Ever wondered what happened to the old facility that used to be the Cebu Provincial Detention and Rehabilitation Center on M. J. Cuenco Avenue? Well, it’s undergone a major facelift and has transformed itself into what we now know as Museo Sugbo.
The facility was designed in 1869, by a Spanish architect named Domingo de Escondrillas. He also designed a parish church in Pardo, Cebu City, named after Sto. Tomas de Villanueva. It is relatively large because it was intended to be the principal prison complex in the Visayas region.
The CPDRC structure was built in 1871. Back then, it was also known as Carcel de Cebu, and it served as the main prison in the province. Among its many incarcerated criminals are members of the Katipunan during the Philippine revolution and some World War II guerillas.
In 1892, the CPDRC was renovated. More buildings were built behind the main structure. Into the 21st century, the facility continued to serve as a prison until the provincial government transferred CPDRC to a more modern and more spacious prison complex in Kalunasan, Cebu City.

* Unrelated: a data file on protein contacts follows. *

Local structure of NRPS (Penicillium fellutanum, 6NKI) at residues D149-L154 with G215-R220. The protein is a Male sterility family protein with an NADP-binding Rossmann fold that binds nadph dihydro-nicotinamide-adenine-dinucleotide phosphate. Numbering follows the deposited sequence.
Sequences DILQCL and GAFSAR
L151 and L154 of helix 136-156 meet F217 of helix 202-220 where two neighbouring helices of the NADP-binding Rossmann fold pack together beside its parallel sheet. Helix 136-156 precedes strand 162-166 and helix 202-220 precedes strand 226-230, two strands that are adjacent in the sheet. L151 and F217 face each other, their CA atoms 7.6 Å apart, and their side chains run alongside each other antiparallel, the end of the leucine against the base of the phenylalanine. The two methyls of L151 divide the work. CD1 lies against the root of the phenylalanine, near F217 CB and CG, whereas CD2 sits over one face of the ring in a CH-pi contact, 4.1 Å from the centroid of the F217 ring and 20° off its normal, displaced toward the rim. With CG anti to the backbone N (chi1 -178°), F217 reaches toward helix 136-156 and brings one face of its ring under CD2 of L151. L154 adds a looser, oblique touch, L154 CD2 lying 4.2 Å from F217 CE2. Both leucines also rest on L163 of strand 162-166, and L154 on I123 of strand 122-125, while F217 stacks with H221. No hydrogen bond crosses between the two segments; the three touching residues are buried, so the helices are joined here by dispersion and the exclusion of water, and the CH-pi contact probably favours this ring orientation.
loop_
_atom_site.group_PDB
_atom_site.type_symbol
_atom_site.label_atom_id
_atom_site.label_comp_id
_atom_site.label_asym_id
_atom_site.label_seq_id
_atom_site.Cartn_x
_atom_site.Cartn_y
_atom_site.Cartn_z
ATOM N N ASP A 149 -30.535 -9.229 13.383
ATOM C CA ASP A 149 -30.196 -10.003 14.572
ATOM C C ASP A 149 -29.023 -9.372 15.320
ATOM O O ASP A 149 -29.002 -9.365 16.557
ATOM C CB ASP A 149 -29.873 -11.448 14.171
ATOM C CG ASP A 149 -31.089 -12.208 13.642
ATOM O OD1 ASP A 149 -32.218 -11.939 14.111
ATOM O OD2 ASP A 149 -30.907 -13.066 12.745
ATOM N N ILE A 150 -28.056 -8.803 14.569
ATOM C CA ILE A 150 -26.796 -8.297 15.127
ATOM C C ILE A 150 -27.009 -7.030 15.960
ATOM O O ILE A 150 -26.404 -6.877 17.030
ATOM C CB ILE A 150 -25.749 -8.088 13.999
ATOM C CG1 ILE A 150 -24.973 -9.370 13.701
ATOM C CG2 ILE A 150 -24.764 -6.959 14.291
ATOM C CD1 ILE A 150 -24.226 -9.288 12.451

Following the transfer, the facility was temporarily occupied by the Department of Education until the provincial government decided to convert the place into a museum showcasing Cebuano’s heritage and history. The facility is now known as Museo Sugbo, or the Cebu Museum.
The museum, which highlights Cebu’s political history, is considered a replica of the National Historical Institute’s Museum of Philippine Political History. It was declared open to the public in 2008, during the 439th founding anniversary celebration of the province of Cebu.
For a small fee of Php 30.00 for adults and Php 10.00 for students and senior citizens, one can already bear witness to the heroism and unique culture of our ancestors, as evidenced by the artifacts they have left for us. The museum has four galleries, each presenting a political period of Cebu. The artifacts on display include a copy of Ang Suga (the first Cebuano newspaper), the Brownie (a spy camera used during the Japanese-American war), and a Christmas card written in Cebuano by former president Manuel Quezon.
(Updated 02/27/2012) You may connect with Museo Sugbo through http://www.facebook.com/angmuseosugbo with e-mail address [email protected] or call telephone number (032)239-5626 to contact the museum.